Advertising
Advertising

Procrastination, Shmastination. 3 Power Tools to Get Things Done

Procrastination, Shmastination. 3 Power Tools to Get Things Done

My entire life can be divided into 3 phases.

Phase 1:  Blissful Avoidance

I am at school. I am good at maths. I just get maths. I avoid languages, I avoid arts, I focus on maths and physics and computers. I get by without doing any work. This phase lasted until age 21, the final year of university.

Phase 2:  Lucky, and Avoiding Responsibility

I am at university, I am in my early years of management consulting work. My university had just gotten all excited about 2 things: team work and oral presentations. I knew how to get the good students to work with me. The deal was that I would do the end of project presentation and some of the easy writing, they did the hard work.

I didn’t know I was procrastinating. I didn’t see myself as avoiding work. My own vision of myself was blind to the fact that I consistently let others step in to finish the work. I use the word blind deliberately. I must have been very frustrating to work with because I was beautifully deluded.

Phase 3:  Realisation

The third phase began when I started my first company as an entrepreneur. I thought I could sell but was the corporate logo that sold. I thought I was productive but it was the others who produced. I didn’t get things done.

I was good at making a good first impression. I was good at thinking fast and helping others get excited about possibilities.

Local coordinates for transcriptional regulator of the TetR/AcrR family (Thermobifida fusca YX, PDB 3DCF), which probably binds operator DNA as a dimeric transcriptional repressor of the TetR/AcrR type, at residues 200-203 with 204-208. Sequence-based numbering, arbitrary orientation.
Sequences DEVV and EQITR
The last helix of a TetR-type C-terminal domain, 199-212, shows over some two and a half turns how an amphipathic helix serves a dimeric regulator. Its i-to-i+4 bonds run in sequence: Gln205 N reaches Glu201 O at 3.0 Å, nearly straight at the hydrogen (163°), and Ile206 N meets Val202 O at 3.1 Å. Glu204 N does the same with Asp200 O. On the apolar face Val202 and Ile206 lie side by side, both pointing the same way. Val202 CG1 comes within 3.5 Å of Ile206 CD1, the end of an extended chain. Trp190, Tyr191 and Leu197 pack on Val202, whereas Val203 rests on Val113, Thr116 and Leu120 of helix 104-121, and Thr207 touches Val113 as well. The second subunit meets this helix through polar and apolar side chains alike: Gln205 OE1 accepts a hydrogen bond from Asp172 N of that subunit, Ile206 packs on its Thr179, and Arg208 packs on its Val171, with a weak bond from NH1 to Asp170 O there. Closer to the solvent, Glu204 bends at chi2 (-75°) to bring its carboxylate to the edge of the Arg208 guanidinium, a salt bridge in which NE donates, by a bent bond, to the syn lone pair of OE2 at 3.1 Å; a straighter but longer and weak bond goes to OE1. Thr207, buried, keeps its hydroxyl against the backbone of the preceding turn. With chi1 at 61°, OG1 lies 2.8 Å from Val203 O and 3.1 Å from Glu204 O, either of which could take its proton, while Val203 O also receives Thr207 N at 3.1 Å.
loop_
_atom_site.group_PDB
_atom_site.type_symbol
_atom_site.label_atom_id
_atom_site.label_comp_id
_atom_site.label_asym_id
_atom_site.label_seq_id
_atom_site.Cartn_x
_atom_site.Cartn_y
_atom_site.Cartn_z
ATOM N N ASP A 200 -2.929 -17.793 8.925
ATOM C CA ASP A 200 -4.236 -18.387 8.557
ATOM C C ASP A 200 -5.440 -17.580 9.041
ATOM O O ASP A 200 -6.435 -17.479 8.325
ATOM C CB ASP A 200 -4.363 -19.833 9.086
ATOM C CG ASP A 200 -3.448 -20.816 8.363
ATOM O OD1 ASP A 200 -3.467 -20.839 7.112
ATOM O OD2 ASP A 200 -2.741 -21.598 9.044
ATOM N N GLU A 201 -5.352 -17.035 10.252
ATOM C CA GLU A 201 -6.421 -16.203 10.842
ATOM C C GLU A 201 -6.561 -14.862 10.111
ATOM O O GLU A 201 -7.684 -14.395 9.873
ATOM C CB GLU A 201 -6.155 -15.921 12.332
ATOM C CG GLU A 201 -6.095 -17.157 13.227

Finally I realised: I was a walking bundle of excuses. My name was Procrastinator.

Advertising

The Procrastinator

The origin of the word is in two latin notions:

  1. Pro means forward
  2. Crastinus means of tomorrow

It is the art of moving anything really important off to tomorrow and replacing that activity with unimportant activity of all types.

What is unimportant?

Here’s the definition of procrastination activity. For a behaviour to be considered procrastination, I believe it should meet the following 3 criteria:

  1. counterproductive
  2. needless and
  3. delaying.

By the way…  Doctor Freud would suggest that blogging a definition of procrastination is clearly an act of procrastination.

Getting Serious about Personal Productivity

There is a fourth phase to my life.  It starts when I started writing. There is no more brutal indicator of procrastination than the total number of words written per day.

I blog, I write articles, I write chapters for a future book. I use Scrivener to do my writing.  It tracks words. It tracks how many words I need to do to finish, how many words I should write today.  Have a look at an overall project statistics from Scrivener.

Screen Shot 2014-10-20 at 23.45.30
    The Writer’s Scoreboard

    Stephen King says “A writer is a producer of words.”  It is simple:

    Advertising

    • If you produce words, you are a writer;
    • If you don’t produce words, you are not a writer.